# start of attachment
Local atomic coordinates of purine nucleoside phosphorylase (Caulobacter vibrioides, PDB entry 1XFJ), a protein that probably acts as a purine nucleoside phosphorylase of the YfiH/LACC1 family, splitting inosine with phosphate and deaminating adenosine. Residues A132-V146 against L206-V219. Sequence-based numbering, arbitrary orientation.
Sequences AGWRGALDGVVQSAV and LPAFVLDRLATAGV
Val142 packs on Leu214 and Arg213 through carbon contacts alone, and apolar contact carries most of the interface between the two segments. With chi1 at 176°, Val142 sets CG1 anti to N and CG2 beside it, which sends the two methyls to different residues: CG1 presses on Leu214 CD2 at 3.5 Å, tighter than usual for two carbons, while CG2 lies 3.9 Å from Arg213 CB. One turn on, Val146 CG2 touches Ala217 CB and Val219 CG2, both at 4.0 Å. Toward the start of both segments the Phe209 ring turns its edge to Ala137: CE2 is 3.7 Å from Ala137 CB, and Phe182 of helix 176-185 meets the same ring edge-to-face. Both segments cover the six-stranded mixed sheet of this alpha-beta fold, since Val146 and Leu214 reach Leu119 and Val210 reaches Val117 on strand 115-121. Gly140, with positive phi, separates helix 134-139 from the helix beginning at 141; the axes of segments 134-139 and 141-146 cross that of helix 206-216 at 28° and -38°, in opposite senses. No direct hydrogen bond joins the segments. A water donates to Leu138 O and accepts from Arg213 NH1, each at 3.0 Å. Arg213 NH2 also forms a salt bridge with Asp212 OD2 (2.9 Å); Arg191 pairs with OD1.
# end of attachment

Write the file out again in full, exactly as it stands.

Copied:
Local atomic coordinates of purine nucleoside phosphorylase (Caulobacter vibrioides, PDB entry 1XFJ), a protein that probably acts as a purine nucleoside phosphorylase of the YfiH/LACC1 family, splitting inosine with phosphate and deaminating adenosine. Residues A132-V146 against L206-V219. Sequence-based numbering, arbitrary orientation.
Sequences AGWRGALDGVVQSAV and LPAFVLDRLATAGV
Val142 packs on Leu214 and Arg213 through carbon contacts alone, and apolar contact carries most of the interface between the two segments. With chi1 at 176°, Val142 sets CG1 anti to N and CG2 beside it, which sends the two methyls to different residues: CG1 presses on Leu214 CD2 at 3.5 Å, tighter than usual for two carbons, while CG2 lies 3.9 Å from Arg213 CB. One turn on, Val146 CG2 touches Ala217 CB and Val219 CG2, both at 4.0 Å. Toward the start of both segments the Phe209 ring turns its edge to Ala137: CE2 is 3.7 Å from Ala137 CB, and Phe182 of helix 176-185 meets the same ring edge-to-face. Both segments cover the six-stranded mixed sheet of this alpha-beta fold, since Val146 and Leu214 reach Leu119 and Val210 reaches Val117 on strand 115-121. Gly140, with positive phi, separates helix 134-139 from the helix beginning at 141; the axes of segments 134-139 and 141-146 cross that of helix 206-216 at 28° and -38°, in opposite senses. No direct hydrogen bond joins the segments. A water donates to Leu138 O and accepts from Arg213 NH1, each at 3.0 Å. Arg213 NH2 also forms a salt bridge with Asp212 OD2 (2.9 Å); Arg191 pairs with OD1.